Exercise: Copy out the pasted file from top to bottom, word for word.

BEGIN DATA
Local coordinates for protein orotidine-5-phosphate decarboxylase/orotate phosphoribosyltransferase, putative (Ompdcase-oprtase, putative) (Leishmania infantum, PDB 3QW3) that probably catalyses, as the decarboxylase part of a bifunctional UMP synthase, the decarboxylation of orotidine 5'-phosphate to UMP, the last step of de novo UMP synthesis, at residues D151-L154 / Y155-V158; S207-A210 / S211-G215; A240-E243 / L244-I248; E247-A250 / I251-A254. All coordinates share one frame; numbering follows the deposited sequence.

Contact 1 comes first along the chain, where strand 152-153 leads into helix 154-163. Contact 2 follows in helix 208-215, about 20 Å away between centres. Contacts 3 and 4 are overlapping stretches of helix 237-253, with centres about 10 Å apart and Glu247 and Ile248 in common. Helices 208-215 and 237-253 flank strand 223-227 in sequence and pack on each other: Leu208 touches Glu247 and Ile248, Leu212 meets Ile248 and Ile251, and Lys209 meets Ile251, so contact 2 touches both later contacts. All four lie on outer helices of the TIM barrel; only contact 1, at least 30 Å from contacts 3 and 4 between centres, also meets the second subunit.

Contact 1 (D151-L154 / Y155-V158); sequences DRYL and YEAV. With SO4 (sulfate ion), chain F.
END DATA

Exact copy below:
Local coordinates for protein orotidine-5-phosphate decarboxylase/orotate phosphoribosyltransferase, putative (Ompdcase-oprtase, putative) (Leishmania infantum, PDB 3QW3) that probably catalyses, as the decarboxylase part of a bifunctional UMP synthase, the decarboxylation of orotidine 5'-phosphate to UMP, the last step of de novo UMP synthesis, at residues D151-L154 / Y155-V158; S207-A210 / S211-G215; A240-E243 / L244-I248; E247-A250 / I251-A254. All coordinates share one frame; numbering follows the deposited sequence.

Contact 1 comes first along the chain, where strand 152-153 leads into helix 154-163. Contact 2 follows in helix 208-215, about 20 Å away between centres. Contacts 3 and 4 are overlapping stretches of helix 237-253, with centres about 10 Å apart and Glu247 and Ile248 in common. Helices 208-215 and 237-253 flank strand 223-227 in sequence and pack on each other: Leu208 touches Glu247 and Ile248, Leu212 meets Ile248 and Ile251, and Lys209 meets Ile251, so contact 2 touches both later contacts. All four lie on outer helices of the TIM barrel; only contact 1, at least 30 Å from contacts 3 and 4 between centres, also meets the second subunit.

Contact 1 (D151-L154 / Y155-V158); sequences DRYL and YEAV. With SO4 (sulfate ion), chain F.